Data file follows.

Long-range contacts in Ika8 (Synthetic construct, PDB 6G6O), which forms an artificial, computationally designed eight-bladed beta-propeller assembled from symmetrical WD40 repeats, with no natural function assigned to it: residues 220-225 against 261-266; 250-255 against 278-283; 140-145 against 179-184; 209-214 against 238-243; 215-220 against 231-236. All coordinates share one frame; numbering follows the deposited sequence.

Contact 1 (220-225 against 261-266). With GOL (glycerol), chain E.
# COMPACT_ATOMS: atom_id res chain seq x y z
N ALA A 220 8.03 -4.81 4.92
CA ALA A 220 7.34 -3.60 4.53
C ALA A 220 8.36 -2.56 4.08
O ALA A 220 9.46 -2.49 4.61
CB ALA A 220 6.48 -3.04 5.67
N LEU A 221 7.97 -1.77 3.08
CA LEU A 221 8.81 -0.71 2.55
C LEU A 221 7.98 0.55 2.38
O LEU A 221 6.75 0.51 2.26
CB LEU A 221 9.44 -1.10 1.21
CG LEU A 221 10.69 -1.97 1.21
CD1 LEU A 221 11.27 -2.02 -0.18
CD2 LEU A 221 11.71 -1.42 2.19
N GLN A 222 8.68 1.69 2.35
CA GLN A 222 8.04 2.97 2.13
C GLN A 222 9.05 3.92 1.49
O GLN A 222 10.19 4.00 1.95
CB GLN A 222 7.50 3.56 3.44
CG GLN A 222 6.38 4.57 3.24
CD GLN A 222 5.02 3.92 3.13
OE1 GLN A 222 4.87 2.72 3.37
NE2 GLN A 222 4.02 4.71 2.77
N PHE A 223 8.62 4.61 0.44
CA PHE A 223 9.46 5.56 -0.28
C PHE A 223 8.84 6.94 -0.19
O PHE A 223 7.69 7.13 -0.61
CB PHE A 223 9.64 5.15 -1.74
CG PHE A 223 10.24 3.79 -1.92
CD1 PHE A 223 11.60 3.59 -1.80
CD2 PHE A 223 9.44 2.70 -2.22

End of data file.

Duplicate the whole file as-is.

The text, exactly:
Long-range contacts in Ika8 (Synthetic construct, PDB 6G6O), which forms an artificial, computationally designed eight-bladed beta-propeller assembled from symmetrical WD40 repeats, with no natural function assigned to it: residues 220-225 against 261-266; 250-255 against 278-283; 140-145 against 179-184; 209-214 against 238-243; 215-220 against 231-236. All coordinates share one frame; numbering follows the deposited sequence.

Contact 1 (220-225 against 261-266). With GOL (glycerol), chain E.
# COMPACT_ATOMS: atom_id res chain seq x y z
N ALA A 220 8.03 -4.81 4.92
CA ALA A 220 7.34 -3.60 4.53
C ALA A 220 8.36 -2.56 4.08
O ALA A 220 9.46 -2.49 4.61
CB ALA A 220 6.48 -3.04 5.67
N LEU A 221 7.97 -1.77 3.08
CA LEU A 221 8.81 -0.71 2.55
C LEU A 221 7.98 0.55 2.38
O LEU A 221 6.75 0.51 2.26
CB LEU A 221 9.44 -1.10 1.21
CG LEU A 221 10.69 -1.97 1.21
CD1 LEU A 221 11.27 -2.02 -0.18
CD2 LEU A 221 11.71 -1.42 2.19
N GLN A 222 8.68 1.69 2.35
CA GLN A 222 8.04 2.97 2.13
C GLN A 222 9.05 3.92 1.49
O GLN A 222 10.19 4.00 1.95
CB GLN A 222 7.50 3.56 3.44
CG GLN A 222 6.38 4.57 3.24
CD GLN A 222 5.02 3.92 3.13
OE1 GLN A 222 4.87 2.72 3.37
NE2 GLN A 222 4.02 4.71 2.77
N PHE A 223 8.62 4.61 0.44
CA PHE A 223 9.46 5.56 -0.28
C PHE A 223 8.84 6.94 -0.19
O PHE A 223 7.69 7.13 -0.61
CB PHE A 223 9.64 5.15 -1.74
CG PHE A 223 10.24 3.79 -1.92
CD1 PHE A 223 11.60 3.59 -1.80
CD2 PHE A 223 9.44 2.70 -2.22